The Source of Self-Regard: Selected Essays, Speeches, and Meditations by Toni Morrison (2019)
While acclaimed author Toni Morrison is best known for her novels such as The Bluest Eye, Tar Baby, and, Beloved, she was also an editor and professor who wrote essays, speeches, and commentary on society. She spent four decades writing this collection of nonfiction.
Historical Dictionary of British Spy Fiction by Alan Burton (2016)
Alan Burton provides over 200 entries on the authors, characters, stories, films, filmmakers, TV shows, and subgenres of British spy fiction. The reference also has cross-references, a chronology, appendices, and a bibliography.
The Nightmare of Reason: A Life of Franz Kafka by Ernst Pawel (1984)
German-born novelist Ernst Pawel tells of the tragic life of Franz Kafka, the genius behind The Metamorphosis and The Trial. Pawel details the harsh events of Kafka’s life and their influence on his disturbing work.
How to Live, Or, A Life of Montaigne in One Question and Twenty Attempts at an Answer by Sarah Bakewell (2011)
Renaissance essayist Michel Eyquem de Montaigne is considered one of the world’s greatest essayists and the first modern individual. His essays are as enjoyable today as they were in his own time. Acclaimed biographer Sarah Bakewell relates the life of Montaigne and the questions he pondered in this engaging biography.
The Periodic Table by Primo Levi (1975)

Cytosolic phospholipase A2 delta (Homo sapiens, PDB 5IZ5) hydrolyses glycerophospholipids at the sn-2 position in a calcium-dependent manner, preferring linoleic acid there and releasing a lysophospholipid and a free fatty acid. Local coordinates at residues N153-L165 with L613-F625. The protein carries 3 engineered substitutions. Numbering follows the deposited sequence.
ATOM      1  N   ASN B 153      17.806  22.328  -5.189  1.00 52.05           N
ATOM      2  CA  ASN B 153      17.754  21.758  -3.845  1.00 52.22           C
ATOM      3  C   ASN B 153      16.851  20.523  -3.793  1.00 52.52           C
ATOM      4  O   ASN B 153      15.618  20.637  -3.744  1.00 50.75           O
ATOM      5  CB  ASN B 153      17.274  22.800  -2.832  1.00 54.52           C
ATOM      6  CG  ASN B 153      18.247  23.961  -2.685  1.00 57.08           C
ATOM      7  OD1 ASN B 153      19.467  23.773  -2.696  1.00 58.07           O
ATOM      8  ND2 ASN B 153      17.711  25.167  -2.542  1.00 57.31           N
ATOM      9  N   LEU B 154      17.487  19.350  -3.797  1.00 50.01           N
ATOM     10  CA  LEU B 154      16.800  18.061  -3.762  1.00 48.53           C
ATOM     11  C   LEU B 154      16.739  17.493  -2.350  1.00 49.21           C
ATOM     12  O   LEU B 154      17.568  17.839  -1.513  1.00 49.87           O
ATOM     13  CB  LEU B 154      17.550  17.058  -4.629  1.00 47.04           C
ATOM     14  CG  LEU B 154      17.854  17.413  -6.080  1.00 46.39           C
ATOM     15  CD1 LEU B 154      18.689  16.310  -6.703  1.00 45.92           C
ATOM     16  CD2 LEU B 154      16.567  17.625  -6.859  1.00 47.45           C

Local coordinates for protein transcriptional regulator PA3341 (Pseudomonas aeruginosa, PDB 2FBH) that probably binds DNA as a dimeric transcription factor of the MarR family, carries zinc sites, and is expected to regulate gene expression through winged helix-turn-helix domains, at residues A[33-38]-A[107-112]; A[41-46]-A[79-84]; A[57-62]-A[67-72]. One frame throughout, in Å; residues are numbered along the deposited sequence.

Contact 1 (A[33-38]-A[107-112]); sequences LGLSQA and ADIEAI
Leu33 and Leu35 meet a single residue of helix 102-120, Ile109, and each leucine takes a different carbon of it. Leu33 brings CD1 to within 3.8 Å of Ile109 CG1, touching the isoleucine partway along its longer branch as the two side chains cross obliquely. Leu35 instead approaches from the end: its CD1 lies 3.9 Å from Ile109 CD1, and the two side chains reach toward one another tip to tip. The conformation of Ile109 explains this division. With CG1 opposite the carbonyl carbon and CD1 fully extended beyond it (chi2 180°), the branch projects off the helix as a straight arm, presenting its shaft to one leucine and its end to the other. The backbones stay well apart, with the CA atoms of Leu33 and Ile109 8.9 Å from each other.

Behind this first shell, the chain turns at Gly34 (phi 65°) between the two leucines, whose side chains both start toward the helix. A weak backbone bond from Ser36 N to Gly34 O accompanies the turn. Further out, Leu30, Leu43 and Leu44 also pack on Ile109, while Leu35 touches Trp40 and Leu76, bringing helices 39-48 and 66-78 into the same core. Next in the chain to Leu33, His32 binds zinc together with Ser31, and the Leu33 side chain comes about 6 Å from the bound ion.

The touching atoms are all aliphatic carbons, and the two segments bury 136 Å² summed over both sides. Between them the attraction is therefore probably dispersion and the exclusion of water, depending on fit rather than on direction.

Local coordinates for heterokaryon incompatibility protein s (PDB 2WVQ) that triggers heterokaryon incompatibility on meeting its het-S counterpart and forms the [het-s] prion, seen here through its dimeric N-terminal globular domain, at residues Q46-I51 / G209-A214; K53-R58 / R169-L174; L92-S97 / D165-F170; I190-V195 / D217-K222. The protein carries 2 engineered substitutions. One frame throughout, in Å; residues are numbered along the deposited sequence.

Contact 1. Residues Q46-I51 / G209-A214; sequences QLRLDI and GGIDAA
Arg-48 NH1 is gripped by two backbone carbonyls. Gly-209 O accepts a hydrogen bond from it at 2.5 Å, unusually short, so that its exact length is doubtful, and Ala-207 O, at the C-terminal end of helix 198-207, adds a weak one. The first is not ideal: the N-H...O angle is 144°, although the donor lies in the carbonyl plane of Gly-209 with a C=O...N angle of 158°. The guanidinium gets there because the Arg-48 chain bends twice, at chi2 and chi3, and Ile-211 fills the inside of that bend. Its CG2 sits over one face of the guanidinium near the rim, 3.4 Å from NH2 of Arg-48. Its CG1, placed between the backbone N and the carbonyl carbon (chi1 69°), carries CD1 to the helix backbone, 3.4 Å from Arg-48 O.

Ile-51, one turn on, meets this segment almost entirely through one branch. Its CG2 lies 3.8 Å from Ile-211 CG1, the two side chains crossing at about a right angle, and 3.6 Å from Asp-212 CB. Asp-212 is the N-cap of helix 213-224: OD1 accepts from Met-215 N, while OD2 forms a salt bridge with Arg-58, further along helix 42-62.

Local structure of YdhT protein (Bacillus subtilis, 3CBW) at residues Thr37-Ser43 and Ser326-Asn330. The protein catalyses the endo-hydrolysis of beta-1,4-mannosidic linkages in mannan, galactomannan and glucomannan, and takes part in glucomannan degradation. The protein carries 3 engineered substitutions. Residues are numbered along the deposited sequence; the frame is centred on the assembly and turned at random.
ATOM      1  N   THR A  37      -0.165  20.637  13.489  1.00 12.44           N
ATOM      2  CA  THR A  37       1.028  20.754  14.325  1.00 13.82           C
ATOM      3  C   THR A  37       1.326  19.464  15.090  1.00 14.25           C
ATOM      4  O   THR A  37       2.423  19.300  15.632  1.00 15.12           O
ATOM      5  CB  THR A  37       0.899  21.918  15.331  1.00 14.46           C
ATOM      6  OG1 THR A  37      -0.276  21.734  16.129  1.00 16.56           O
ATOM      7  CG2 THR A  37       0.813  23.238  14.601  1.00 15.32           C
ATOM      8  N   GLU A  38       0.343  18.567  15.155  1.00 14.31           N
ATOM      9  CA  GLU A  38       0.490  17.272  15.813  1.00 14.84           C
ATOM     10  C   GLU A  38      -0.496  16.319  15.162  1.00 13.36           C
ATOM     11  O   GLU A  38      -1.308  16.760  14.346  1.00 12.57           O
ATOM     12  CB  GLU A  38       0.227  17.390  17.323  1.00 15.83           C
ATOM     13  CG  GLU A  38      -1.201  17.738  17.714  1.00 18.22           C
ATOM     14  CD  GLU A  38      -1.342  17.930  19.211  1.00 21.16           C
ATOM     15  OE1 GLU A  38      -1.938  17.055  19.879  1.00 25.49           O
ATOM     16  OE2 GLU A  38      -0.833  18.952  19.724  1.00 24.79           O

Primo Levi presents 21 essays, each named after one element on the periodic table. Each renders his experience as a Jewish-Italian chemist in the years before, during, and after his time in Auschwitz. It was named the best science book in the history of the world by the Royal Institution of Great Britain.
Selected Non-Fictions by Jorge Luis Borges (1999)
While Jorge Louis Borges is best known for his fiction and poetry, most of his actual writing was nonfiction, consisting of essays, reviews, prologues, lectures, and notes on culture. He presents a sampling here.
Tales from Ovid: Twenty-four Passages from the Metamorphoses by Ted Hughes (1997)
British poet laureate Ted Hughes created a stir when he published this retelling of The Metamorphoses of Ovid, one of the great works of classic poetry. Hughes translates 24 of the stories in this critically acclaimed volume.
Why Homer Matters: A History by Adam Nicholson ( 2014)
Homer’s epic poems tell us about much more than the mythology of the ancient Greeks of 4,000 years ago. The origins of the Iliad and the Odyssey, says Adam Nicolson, go back much further to the steppes of Eurasia, where their earliest versions are lost. Nicolson notes that they hold a unique place in our collective psyche and culture as the myths uniting the Western world.
From the Country of Eight Islands: An Anthology of Japanese Poetry by Hiroaki Sato and Burton Watson, eds (1986)
Hiroaki Sato and Burton Watson, both of whom have lived in Japan and are fluent in the language, translated this survey of Japanese literature.
Linda Maxie is a retired librarian passionate about good books. She is the author of Library Lin’s Curated Collection of Superlative Nonfiction and her blog, The Nonfiction Section. Contact her at https://librarylin.com.